After border clash, Kolkata traders lose appetite for China imports – Times of India

Kolkata News
KOLKATA: Businessmen in Kolkata seem to have pushed pause on imports from China in response to a nationwide clamour to boycott Chinese goods following the death of 20 Indian soldiers in a skirmish with Chinese forces in a high-altitude clash in the Ladakh region last week.

Traders who deal in Chinese goods in Kolkata either immediately cancelled their orders or deferred the despatch of consignments from China, sensing trouble, as a wave of anti-China protests swept through the country with people smashing China-made television sets and mobile phones. Most of them, however, privately acknowledged that the move would further hurt business, already reeling under the lockdown.
Kolkata-based economists and businessmen, however, say that boycotting Chinese goods is easier said than done as decoupling the two economies is not possible until India develops its roads and transport network and courts investments from other countries.
Businessmen in Kolkata import a host of items from China: heavy machinery, electronic goods, raw materials for pharmaceuticals, footwear, cosmetics and toys, just to name a few. Most big mobile phone brands in China have set up factories here, employing thousands of Indians. Most wholesale and retail markets in Kolkata in Chandni Chowk, Bagri Market, Mehta Building, Ezra Street and Rabindra Sarani are dependent on electronics, toys, footwear, chemicals, machinery and cosmetics imported from China.
Pradip Kumar Luhariwala, president of the eastern zone of All India Electronics Association, said their members in Kolkata had stopped their orders for the time being and were looking at alternatives. “We have hit the pause button on imports from China. We are looking for alternatives within the country and other parts of the world to import electronic items. We have taken this decision to protest against the gruesome killing of our soldiers by Chinese forces,” said Luhariwala, who said the nnual imports of electronics to Kolkata was over Rs 5,000 crore.
An importer of Chinese goods in Chandni Chowk said he feared a backlash by protesters, which is why he has kept his business on hold. Earlier this week, a politician had even said that those using Chinese goods should be beaten up. “The mood is emotional, and protest may turn violent,” said the importer. “They may shift their ire to those selling Chinese goods. I don’t want my office or showroom ransacked, which is why I have decided to wait and watch.”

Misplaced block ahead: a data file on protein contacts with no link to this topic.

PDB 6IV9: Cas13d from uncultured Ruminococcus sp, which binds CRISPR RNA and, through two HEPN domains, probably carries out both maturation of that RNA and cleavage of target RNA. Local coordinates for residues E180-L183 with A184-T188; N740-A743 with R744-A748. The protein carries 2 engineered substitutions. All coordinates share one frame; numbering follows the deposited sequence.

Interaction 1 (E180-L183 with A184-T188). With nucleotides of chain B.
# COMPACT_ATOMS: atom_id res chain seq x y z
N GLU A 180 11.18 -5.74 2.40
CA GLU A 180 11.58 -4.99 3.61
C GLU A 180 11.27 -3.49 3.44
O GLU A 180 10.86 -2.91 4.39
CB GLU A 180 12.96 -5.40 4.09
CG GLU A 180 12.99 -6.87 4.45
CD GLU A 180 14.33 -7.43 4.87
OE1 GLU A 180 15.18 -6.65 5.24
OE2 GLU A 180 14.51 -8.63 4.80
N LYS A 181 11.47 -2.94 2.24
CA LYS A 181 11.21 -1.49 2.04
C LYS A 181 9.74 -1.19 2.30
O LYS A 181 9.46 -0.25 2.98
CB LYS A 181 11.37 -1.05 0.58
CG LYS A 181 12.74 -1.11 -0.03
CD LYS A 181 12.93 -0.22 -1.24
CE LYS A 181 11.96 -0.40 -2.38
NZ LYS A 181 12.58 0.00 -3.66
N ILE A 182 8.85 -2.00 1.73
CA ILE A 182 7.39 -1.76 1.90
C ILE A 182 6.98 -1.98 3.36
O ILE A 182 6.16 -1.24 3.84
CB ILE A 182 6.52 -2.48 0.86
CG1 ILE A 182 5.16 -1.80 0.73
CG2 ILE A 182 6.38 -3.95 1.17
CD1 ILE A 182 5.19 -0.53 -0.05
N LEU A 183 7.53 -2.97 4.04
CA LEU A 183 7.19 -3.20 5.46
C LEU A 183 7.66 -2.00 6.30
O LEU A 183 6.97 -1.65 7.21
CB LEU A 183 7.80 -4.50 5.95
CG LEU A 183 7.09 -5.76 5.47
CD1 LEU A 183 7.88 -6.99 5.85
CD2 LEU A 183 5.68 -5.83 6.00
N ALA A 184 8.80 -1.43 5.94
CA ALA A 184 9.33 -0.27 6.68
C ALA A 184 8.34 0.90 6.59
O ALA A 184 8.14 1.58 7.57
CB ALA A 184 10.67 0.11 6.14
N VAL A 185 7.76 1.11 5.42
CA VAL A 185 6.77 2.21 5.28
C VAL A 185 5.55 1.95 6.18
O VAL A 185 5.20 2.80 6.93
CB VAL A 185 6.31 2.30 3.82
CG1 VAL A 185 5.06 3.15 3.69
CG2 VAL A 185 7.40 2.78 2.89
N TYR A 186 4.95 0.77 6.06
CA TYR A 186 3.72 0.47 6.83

Some consignments that had been ordered prior to the border skirmish and have landed at the port and airport in Kolkata are getting delayed owing to Customs going slow on clearance.
According to Calcutta Customs House Agents’ Association (CCHAA), who get the consignments cleared at the airport or port terminals, no fresh consignment has been despatched from China in the past week. “Barring the consignments in transition, there has not been any fresh despatch. The decline in import is substantial,” said CCHAA president Subhas Chandra Ghosh.
Earlier this week, Confederation of West Bengal Trade Associations requested close to 70 affiliated associations not to deal in Chinese goods. President Sushil Poddar, however, conceded that it was not possible to find substitutes overnight. “It will take us many years to reach the competitiveness of Chinese manufacturers. Currently, we do not have the wherewithal to deliver goods at the quality and price matching that of the Chinese,” said Poddar.
Economist Amitava Guha said decoupling India’s economy from China’s would be difficult. “The Indian market and its economy is heavily dependent on China, and it generates millions of employment opportunities in sectors like logistics, manufacturing, pharmaceuticals, e-commerce, retail and even after-sales services. Even the startups in India are dependent on Chinese companies for capital,” he argued.